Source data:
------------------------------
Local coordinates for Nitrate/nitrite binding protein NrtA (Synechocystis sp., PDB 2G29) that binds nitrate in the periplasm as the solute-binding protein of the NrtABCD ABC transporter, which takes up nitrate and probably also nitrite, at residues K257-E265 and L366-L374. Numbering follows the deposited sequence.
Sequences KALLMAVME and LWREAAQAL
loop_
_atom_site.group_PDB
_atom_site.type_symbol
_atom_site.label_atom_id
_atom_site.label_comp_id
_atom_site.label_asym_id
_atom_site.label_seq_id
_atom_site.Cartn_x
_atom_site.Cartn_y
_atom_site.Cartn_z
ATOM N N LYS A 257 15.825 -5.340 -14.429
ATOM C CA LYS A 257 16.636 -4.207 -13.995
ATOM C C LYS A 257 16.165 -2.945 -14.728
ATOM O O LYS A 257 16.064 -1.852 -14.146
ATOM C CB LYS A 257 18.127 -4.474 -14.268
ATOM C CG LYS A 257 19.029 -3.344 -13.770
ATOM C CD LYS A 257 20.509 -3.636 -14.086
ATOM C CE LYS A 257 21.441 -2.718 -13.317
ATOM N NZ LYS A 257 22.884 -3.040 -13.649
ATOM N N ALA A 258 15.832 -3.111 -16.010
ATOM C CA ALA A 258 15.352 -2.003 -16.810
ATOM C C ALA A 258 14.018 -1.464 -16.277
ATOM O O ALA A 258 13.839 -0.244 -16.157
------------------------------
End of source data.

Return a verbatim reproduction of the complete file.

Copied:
Local coordinates for Nitrate/nitrite binding protein NrtA (Synechocystis sp., PDB 2G29) that binds nitrate in the periplasm as the solute-binding protein of the NrtABCD ABC transporter, which takes up nitrate and probably also nitrite, at residues K257-E265 and L366-L374. Numbering follows the deposited sequence.
Sequences KALLMAVME and LWREAAQAL
loop_
_atom_site.group_PDB
_atom_site.type_symbol
_atom_site.label_atom_id
_atom_site.label_comp_id
_atom_site.label_asym_id
_atom_site.label_seq_id
_atom_site.Cartn_x
_atom_site.Cartn_y
_atom_site.Cartn_z
ATOM N N LYS A 257 15.825 -5.340 -14.429
ATOM C CA LYS A 257 16.636 -4.207 -13.995
ATOM C C LYS A 257 16.165 -2.945 -14.728
ATOM O O LYS A 257 16.064 -1.852 -14.146
ATOM C CB LYS A 257 18.127 -4.474 -14.268
ATOM C CG LYS A 257 19.029 -3.344 -13.770
ATOM C CD LYS A 257 20.509 -3.636 -14.086
ATOM C CE LYS A 257 21.441 -2.718 -13.317
ATOM N NZ LYS A 257 22.884 -3.040 -13.649
ATOM N N ALA A 258 15.832 -3.111 -16.010
ATOM C CA ALA A 258 15.352 -2.003 -16.810
ATOM C C ALA A 258 14.018 -1.464 -16.277
ATOM O O ALA A 258 13.839 -0.244 -16.157